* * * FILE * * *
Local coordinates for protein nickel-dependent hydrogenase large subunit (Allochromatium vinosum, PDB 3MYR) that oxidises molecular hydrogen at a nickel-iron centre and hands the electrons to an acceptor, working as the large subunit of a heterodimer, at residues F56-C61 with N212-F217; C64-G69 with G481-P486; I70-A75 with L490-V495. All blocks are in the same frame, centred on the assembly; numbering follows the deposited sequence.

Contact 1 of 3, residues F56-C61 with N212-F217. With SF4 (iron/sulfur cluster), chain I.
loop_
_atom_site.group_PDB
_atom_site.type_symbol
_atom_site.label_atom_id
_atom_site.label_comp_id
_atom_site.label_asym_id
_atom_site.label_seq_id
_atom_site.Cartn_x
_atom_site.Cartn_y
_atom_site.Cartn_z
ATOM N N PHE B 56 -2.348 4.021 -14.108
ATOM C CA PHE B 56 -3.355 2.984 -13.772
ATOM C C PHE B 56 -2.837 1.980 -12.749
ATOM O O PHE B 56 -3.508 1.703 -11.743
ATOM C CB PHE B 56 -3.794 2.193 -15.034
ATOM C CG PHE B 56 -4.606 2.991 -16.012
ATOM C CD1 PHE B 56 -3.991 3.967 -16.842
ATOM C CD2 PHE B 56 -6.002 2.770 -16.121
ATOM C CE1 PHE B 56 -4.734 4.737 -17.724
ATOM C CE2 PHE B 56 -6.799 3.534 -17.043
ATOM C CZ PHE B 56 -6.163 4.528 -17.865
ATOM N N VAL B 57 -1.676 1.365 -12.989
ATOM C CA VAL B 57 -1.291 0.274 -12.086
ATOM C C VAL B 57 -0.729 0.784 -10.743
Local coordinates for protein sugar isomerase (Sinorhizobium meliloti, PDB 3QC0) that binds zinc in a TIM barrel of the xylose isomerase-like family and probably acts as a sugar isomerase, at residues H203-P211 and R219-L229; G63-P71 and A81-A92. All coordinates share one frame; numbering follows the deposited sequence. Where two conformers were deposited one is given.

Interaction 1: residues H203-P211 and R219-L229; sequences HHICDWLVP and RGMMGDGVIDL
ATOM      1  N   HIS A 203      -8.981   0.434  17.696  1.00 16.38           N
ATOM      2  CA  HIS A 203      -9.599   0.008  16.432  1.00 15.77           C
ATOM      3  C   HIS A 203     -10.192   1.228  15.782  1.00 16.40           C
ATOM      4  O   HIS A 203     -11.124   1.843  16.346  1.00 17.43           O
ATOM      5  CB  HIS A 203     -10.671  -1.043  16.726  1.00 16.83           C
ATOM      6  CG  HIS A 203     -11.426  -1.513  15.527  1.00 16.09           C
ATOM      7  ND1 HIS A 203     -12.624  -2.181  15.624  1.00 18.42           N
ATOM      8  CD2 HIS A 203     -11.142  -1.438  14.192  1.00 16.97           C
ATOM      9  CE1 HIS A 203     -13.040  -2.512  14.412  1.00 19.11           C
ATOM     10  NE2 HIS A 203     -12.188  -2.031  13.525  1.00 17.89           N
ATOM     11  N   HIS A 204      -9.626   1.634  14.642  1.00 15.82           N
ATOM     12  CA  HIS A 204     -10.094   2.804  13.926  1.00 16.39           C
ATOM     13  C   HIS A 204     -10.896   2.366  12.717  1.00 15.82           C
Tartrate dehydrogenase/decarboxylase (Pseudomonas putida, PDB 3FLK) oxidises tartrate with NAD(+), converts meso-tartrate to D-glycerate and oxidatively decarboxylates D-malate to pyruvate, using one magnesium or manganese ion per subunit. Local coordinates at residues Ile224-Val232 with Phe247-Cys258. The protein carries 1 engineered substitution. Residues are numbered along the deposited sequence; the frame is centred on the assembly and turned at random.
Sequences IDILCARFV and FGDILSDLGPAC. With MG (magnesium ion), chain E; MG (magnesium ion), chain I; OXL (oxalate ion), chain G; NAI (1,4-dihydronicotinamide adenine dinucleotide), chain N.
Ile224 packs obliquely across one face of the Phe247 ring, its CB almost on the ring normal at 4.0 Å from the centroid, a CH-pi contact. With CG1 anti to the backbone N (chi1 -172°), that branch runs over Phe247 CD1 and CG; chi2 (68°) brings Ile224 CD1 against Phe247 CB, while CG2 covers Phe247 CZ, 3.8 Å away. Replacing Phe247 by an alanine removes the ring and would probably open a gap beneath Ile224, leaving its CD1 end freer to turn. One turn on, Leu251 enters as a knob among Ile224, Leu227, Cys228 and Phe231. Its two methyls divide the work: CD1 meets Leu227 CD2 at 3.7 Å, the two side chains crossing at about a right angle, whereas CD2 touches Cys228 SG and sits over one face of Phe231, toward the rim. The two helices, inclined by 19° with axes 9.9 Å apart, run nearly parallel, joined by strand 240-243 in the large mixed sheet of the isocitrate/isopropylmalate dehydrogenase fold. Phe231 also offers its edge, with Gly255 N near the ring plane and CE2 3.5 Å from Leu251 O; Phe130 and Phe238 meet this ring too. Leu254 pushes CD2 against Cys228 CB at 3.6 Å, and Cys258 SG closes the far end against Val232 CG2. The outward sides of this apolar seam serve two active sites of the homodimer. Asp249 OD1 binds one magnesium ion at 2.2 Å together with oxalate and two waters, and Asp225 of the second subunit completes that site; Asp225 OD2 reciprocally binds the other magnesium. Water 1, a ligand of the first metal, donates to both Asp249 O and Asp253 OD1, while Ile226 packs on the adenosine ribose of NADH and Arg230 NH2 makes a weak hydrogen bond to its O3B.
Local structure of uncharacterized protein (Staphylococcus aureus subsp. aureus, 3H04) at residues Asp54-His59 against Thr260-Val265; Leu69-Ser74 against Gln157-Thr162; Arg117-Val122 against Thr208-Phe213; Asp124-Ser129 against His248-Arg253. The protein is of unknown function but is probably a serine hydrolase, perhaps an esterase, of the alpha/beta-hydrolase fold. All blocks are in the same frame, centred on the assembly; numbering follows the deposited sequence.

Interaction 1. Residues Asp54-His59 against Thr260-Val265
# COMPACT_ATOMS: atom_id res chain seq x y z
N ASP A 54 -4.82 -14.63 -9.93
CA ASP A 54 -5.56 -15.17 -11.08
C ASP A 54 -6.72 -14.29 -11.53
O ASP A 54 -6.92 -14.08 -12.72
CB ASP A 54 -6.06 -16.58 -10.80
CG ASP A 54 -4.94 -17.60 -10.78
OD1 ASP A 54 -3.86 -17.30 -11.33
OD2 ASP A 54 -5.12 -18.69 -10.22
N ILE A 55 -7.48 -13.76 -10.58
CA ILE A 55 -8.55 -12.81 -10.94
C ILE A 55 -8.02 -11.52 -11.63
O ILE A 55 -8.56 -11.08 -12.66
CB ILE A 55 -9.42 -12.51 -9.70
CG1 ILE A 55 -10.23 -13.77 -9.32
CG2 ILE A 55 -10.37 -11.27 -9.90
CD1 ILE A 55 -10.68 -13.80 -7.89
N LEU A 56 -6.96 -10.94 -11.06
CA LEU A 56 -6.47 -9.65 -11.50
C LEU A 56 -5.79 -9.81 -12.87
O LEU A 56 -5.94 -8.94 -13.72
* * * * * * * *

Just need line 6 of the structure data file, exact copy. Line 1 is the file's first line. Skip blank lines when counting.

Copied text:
_atom_site.label_atom_id